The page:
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String, StringBuffer and StringBuilder - Performance  RSS feed

 
Vijayanarayana Reddy Bhoomireddy
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All,

Can anyone please clarify the difference between String, StringBuffer and StringBuilder classes in terms of performance. Any significant compile time benefits if we use String objects instead of StringBuffer/StringBuilder objects?

Sorry if there is a post on the same topic before.

Many Thanks
Vijay
 
Campbell Ritchie
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The three classes are as different as chalk and cheese.
Don't use StringBuffer; it has a significant performance overhead over StringBuilder and the synchronisation can be replaced by locking if required.

Lots more in the Java� Tutorials. If you want text, use String; it is immutable and thread-safe and doesn't require cloning or defensive copying, so you can use the same String object in different places.
If you need to change the contents of the text, use StringBuilder and get the contents out with its toString() method.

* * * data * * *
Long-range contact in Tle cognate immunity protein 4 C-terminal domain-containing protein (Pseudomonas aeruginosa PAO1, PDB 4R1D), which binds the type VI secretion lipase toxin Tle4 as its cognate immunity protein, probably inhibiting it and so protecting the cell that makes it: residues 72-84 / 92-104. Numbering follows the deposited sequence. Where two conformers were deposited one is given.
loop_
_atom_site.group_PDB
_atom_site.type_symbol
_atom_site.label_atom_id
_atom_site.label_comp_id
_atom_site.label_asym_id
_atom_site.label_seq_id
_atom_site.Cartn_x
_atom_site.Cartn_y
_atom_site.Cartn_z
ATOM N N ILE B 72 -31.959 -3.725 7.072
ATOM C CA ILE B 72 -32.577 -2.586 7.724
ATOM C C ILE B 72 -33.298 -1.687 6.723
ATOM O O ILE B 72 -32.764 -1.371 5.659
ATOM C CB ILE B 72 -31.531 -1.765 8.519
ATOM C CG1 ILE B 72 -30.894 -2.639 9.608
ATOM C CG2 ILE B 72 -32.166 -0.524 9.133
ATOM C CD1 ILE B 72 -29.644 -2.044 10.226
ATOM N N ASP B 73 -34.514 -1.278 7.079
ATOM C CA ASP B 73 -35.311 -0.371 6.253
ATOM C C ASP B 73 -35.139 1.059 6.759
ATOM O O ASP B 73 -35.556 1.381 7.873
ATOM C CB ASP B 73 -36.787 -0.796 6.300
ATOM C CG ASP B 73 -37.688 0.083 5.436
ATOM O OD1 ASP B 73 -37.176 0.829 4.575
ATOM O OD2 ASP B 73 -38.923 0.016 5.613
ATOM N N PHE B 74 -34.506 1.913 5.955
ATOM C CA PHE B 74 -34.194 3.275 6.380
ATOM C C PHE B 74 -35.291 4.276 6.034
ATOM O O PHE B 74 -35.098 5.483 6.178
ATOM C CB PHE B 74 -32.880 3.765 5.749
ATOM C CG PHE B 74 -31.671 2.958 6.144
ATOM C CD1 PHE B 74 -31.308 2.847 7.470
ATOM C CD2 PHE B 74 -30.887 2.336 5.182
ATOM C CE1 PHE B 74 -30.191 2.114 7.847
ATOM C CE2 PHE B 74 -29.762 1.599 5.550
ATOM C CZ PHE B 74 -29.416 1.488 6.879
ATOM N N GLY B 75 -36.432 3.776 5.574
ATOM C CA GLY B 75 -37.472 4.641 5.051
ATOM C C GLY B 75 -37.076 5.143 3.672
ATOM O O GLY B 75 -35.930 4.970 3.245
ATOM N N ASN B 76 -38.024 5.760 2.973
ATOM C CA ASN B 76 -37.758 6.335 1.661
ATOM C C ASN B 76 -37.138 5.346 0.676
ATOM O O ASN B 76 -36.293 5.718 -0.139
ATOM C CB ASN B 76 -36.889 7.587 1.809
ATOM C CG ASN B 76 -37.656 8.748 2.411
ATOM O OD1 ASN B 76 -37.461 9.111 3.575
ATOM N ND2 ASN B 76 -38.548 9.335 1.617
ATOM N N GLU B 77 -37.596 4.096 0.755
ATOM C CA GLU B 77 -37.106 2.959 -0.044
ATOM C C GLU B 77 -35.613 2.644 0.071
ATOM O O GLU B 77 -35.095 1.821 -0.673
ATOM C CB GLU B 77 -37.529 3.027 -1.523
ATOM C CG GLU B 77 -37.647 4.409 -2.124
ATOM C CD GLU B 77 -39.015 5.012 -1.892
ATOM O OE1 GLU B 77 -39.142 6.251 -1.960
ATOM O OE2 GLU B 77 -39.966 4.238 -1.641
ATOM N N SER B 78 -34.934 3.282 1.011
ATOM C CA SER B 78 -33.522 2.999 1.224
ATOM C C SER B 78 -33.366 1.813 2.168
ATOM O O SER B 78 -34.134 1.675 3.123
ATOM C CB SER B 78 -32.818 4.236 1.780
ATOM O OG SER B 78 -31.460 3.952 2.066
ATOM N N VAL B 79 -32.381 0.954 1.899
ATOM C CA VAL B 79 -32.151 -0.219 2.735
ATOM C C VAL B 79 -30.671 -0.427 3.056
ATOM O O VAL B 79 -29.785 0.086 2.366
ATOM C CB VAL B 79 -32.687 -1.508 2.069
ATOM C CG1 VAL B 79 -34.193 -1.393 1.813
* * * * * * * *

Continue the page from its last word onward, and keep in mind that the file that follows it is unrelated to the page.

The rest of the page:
Beware: StringBuilder hasn't got an overridden equals() method, so if you want to see whether two StringBuilders have the same contents try

builder1.toString().equals(builder2.toString())
 
Campbell Ritchie
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You can do some repeated concatenation of String like thisThen you can see how poor the performance is and how much faster it is with StringBuilder.
 
Jon Camilleri
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Vijayanarayana Reddy Bhoomireddy wrote:All,

Can anyone please clarify the difference between String, StringBuffer and StringBuilder classes in terms of performance. Any significant compile time benefits if we use String objects instead of StringBuffer/StringBuilder objects?

Sorry if there is a post on the same topic before.

Many Thanks
Vijay



String is a class that allows the developer to build immutable String objects, whilst StringBuilder allows the developer to create strings from arrays of characters for example. This example illustrates a subtle security bad practice.



For further information this book helpful in explaining concepts, except for StringBuffer, which might have been excluded due to the performance overhead mentioned in this thread.
 
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